Billski
Yes, two throws. I know several BMW boxer twins with PSRU are flying on trikes. Apparently none are successful with the half VW.

#### Vigilant1

##### Well-Known Member
Yes, two throws. I know several BMW boxer twins with PSRU are flying on trikes. Apparently none are successful with the half VW.
I don't know of any successful 1/2 VW PSRUs either, but I haven't heard about failures. Do we know the failure mode of previous attempts? Were they tearing up PSRUs, or were they breaking cranks?

#### BBerson

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Not sure, but I think shredding belts. Mostly repeated second hand comments on the 1/2VW forum.

#### wsimpso1

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Half VW with little engine side inertia and direct drive sounds like an already developed stiff system, like most conventional airplane engines. Highest firing frequency = max operational rpm*n/2/60 = rpmmax/60. In a flat twin, that is 1x rev. You will also have a significant 2 per rev. Sounds like the 1st resonant mode has to be at least 1/2 octave above max firing freq, and depending upon how much interaction you get from the 2 per rev, 1-1/4 octave above max firing freq.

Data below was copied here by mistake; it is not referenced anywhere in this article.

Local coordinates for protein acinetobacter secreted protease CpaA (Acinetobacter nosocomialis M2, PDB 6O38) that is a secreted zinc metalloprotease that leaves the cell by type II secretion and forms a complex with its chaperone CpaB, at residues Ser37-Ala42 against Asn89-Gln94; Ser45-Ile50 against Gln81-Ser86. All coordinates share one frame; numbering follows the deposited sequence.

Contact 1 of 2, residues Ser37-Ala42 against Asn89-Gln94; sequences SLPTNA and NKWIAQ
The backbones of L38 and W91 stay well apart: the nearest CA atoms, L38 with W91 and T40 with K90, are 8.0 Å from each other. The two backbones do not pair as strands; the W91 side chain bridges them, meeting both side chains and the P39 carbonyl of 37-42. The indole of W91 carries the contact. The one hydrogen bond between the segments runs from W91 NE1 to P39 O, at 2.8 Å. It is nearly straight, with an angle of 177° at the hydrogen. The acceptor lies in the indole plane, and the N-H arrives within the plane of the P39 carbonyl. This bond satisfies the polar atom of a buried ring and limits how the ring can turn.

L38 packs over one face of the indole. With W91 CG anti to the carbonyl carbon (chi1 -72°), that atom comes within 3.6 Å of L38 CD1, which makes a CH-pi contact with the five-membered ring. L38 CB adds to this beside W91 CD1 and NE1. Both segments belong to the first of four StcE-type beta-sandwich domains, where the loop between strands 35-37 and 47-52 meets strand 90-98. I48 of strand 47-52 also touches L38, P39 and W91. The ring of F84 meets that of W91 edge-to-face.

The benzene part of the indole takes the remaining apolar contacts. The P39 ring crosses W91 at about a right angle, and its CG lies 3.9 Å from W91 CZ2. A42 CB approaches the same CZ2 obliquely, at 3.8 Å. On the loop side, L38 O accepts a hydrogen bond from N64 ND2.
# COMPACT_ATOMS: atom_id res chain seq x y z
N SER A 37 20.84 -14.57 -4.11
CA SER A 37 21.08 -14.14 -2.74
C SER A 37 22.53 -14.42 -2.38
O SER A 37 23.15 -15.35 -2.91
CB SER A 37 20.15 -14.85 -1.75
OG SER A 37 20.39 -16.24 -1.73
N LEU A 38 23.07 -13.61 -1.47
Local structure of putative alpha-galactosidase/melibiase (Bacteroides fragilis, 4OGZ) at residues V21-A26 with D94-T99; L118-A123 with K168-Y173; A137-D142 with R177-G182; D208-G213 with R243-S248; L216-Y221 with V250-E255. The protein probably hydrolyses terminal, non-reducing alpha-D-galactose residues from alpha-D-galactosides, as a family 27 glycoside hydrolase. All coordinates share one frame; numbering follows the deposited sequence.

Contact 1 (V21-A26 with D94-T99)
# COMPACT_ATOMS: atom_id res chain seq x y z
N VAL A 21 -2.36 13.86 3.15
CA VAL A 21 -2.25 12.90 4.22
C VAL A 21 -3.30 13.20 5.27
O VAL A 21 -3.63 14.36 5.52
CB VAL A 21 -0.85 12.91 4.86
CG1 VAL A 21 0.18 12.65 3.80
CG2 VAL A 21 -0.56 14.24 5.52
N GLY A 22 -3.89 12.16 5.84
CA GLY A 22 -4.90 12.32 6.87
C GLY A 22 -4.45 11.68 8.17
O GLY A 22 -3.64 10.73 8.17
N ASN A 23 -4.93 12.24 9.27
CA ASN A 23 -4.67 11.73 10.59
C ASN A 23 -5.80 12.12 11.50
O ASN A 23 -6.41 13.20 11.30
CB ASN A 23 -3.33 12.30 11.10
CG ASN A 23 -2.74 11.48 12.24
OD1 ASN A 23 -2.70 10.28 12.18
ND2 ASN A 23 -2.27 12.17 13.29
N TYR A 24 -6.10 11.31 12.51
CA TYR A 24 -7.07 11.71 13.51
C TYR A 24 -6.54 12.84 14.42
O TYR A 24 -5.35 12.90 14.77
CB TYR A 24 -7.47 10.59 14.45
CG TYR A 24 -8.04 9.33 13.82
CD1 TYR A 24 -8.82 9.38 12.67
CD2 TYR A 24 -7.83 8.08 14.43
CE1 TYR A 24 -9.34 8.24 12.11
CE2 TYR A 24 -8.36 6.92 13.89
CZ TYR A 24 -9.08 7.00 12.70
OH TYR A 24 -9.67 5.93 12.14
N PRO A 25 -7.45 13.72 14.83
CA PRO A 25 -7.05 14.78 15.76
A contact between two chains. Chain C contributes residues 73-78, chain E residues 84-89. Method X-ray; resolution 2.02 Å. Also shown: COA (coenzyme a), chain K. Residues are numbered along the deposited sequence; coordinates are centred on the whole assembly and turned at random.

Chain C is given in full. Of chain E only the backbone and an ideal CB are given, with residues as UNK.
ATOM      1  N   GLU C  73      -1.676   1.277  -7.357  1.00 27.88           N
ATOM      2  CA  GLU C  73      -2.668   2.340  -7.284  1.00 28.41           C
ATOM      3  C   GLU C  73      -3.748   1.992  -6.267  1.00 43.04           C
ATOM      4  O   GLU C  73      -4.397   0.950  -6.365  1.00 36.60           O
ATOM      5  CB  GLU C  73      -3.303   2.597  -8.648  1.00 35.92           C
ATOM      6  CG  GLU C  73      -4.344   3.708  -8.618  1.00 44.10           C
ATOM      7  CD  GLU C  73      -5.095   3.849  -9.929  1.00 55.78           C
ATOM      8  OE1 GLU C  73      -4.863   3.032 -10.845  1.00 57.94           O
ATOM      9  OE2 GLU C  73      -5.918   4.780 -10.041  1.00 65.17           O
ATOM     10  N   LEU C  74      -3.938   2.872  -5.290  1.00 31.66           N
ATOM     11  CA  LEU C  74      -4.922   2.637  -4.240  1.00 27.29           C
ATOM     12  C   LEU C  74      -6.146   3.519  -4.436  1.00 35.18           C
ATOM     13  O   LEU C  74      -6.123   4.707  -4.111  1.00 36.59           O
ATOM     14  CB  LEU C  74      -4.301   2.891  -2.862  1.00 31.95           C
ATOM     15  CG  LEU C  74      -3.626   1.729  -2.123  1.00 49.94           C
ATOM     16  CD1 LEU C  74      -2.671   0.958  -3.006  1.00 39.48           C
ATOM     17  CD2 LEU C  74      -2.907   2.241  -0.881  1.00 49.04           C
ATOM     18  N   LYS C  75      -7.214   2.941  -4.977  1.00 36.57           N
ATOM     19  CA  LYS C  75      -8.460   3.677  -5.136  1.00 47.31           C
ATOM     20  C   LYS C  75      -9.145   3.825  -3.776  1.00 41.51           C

Being as this type of conversion in direct drive is usually successful, it sounds like the modest prop size and crank/extension are plenty to drive 1st mode way high. If someone put speed sensors on engine and prop, I would sure like to see the FFT results from the data.

Half VW belt PSRU have a tendency to shread the belts? - that sure sounds like resonance within operating range. Is there any info on configuration? Type of belts (v, multi-v, cog, etc), overhung pulleys vs from and rear bearings, etc, and if they ran an idler/tensioner or not? Did they add a flywheel back in on the engine side? Just trying to gather some data if folks have it...

Billski

#### rv7charlie

##### Well-Known Member